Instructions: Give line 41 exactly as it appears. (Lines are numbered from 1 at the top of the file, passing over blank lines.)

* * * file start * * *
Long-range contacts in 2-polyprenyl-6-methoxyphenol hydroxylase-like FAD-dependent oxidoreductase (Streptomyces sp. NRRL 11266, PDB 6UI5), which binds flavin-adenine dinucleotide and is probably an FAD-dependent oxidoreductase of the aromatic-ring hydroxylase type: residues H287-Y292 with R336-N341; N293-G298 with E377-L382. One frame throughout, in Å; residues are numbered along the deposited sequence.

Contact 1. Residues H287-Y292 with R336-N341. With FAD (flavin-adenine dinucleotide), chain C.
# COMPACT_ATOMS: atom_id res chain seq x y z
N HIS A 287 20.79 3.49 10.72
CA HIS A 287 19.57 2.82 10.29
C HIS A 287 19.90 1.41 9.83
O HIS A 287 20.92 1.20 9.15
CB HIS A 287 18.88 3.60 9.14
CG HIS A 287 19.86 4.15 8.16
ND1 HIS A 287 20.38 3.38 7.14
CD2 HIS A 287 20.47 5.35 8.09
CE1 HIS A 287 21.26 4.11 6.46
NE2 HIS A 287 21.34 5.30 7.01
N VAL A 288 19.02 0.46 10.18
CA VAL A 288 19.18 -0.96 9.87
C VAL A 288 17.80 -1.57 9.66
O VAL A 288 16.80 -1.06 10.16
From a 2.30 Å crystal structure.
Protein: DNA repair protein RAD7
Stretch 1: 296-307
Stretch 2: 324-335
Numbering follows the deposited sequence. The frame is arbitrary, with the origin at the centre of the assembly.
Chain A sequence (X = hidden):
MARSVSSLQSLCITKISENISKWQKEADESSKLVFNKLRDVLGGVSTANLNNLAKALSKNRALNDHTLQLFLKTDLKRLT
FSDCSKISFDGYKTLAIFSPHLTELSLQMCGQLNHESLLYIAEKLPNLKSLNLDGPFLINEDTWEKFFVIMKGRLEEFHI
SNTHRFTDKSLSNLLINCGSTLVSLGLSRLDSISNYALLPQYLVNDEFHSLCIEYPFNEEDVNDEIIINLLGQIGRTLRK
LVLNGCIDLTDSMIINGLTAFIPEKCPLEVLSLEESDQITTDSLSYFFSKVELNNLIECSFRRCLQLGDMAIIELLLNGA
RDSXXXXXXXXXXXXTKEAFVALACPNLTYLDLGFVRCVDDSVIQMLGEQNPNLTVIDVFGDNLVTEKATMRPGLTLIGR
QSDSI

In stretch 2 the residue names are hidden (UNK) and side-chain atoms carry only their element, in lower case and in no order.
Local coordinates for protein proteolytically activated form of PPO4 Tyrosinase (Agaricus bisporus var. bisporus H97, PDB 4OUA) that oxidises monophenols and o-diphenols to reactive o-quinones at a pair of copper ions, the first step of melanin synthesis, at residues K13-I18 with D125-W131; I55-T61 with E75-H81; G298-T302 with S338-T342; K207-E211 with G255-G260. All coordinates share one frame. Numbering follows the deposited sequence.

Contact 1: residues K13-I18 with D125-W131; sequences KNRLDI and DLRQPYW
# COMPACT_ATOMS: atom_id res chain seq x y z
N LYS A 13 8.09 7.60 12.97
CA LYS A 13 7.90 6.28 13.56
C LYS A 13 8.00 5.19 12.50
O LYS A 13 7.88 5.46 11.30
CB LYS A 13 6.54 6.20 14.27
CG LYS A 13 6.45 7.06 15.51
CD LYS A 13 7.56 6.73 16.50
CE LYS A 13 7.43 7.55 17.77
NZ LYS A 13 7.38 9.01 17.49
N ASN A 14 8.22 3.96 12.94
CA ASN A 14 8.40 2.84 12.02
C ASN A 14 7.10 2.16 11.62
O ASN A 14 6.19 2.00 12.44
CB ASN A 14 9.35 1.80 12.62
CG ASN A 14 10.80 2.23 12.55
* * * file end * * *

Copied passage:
CE LYS A 13 7.43 7.55 17.77